October 7, 2013
Prawesh Lama , Mihir Mishra : New Delhi,
The National Highways Authority of India (NHAI) has filed a complaint with the Delhi Police’s Economic Offences Wing (EOW) against the operator of the Delhi-Gurgaon expressway — the Delhi Gurgaon Super Connectivity Ltd (DGSCL).A senior government official said a complaint letter had been sent to the EOW. “The complaint was filed after a KPMG audit found the concessionaire under reporting the passenger car units (PCUs) crossing toll plazas by around half,” the official said. The move by NHAI comes in the wake of specific directions from the road transport ministry to file an FIR, by way of a letter dated October 1, 2013, in the wake of the forensic audit report submitted by KPMG.
The ministry is also of the view that terminating the contract with the concessionaire is the only option available and buying back the concession is not an option.
Confirming the receipt of the complaint, Delhi Police said it was in the process of conducting an inquiry. “We need a day or two to look into the allegations. We will find out if the case falls in our jurisdiction. A case will be registered depending on the inquiry,” Dharmendra Kumar, Special Commissioner of Police (Crime), said.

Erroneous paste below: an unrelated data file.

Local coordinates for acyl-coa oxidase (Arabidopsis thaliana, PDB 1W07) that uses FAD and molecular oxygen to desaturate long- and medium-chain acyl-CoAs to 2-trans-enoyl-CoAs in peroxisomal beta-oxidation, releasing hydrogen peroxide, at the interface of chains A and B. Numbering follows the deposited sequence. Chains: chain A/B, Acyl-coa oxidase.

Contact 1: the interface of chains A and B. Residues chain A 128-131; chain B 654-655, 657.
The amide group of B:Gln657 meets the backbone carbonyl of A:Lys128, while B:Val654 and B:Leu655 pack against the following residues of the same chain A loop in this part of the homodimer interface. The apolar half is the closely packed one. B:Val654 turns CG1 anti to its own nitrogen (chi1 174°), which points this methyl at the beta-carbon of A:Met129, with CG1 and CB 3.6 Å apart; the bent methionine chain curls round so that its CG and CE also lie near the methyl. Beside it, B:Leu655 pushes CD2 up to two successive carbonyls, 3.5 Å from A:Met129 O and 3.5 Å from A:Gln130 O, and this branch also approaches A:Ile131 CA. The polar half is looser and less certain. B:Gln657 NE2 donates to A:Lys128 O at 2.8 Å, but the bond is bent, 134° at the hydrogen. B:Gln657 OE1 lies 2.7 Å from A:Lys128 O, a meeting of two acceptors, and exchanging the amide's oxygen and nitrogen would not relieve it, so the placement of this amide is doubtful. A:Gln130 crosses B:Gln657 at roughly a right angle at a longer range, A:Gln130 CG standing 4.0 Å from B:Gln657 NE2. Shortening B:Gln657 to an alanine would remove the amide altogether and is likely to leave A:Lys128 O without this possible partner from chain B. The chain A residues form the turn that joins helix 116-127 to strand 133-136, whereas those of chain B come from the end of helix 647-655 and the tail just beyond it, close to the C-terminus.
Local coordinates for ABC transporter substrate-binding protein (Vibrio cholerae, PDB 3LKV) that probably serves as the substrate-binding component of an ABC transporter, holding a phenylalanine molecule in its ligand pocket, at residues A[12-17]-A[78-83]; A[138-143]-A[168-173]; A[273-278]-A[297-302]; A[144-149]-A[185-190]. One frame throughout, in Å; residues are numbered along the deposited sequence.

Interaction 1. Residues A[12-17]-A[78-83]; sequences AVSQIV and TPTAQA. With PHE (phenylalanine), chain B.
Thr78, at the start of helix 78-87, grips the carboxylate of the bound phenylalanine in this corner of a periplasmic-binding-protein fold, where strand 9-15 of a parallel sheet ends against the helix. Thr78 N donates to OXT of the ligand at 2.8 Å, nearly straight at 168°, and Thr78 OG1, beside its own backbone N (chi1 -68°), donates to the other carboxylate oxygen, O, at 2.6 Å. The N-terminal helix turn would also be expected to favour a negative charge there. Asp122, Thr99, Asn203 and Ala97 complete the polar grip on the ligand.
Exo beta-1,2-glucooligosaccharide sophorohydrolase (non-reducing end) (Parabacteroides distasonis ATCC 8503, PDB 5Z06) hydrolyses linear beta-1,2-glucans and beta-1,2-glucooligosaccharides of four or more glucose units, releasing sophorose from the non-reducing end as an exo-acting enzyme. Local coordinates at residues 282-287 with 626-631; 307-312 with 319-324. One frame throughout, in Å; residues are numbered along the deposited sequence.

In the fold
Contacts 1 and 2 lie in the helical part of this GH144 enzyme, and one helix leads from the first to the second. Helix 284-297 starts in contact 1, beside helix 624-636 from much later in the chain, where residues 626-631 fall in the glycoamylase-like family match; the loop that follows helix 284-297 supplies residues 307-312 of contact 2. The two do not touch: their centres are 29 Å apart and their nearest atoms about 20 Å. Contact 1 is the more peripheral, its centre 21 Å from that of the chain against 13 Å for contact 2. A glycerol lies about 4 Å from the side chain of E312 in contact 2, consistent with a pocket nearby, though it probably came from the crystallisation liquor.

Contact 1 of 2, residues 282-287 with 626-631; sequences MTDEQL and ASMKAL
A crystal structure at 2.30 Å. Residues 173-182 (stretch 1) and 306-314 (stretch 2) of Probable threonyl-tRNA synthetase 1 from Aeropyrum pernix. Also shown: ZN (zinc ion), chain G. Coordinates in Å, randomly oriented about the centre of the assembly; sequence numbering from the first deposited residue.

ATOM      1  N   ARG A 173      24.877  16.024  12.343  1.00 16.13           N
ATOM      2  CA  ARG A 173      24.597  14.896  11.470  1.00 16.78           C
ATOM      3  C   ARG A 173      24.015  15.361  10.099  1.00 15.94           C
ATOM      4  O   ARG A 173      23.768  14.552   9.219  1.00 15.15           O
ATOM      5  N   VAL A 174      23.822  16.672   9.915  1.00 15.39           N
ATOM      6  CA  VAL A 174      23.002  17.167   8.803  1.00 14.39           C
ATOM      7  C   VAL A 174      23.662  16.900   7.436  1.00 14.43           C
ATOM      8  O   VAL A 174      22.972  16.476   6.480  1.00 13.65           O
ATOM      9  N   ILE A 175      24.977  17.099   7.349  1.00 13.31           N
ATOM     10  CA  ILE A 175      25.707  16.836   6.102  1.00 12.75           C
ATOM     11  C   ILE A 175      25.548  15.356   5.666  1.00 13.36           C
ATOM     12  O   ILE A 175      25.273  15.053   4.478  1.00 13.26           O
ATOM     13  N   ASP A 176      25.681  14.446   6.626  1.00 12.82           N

KPMG was asked to carry out a forensic audit of the traffic using the toll plazas at the Gurgaon expressway in December 2011 and it came out with its report in July 2013. The global audit firm conducted a week long, round-the-clock traffic study in July at the Gurgaon toll expressway and found that the concessionaire was underreporting at least 79,000 passenger car units (PCUs) daily.
Based on the calculations, NHAI is estimated to have lost Rs 24 crore in 10 months due to the underreporting.
The DGSCL has contested the traffic numbers presented by KPMG. “It appears that KMPG has not done any traffic count study and only presented figures provided to them by a third party vendor, which is a security services company. Our toll plazas are equipped with the most advanced Automatic Vehicle Classification and Counting (AVCC) systems which is completely computerised and there is no scope for any human error or intervention. We are scrutinising the manual data given to us. Once this data is proven incorrect, we will take strong action against the parties responsible,” a DGSCL spokesperson said.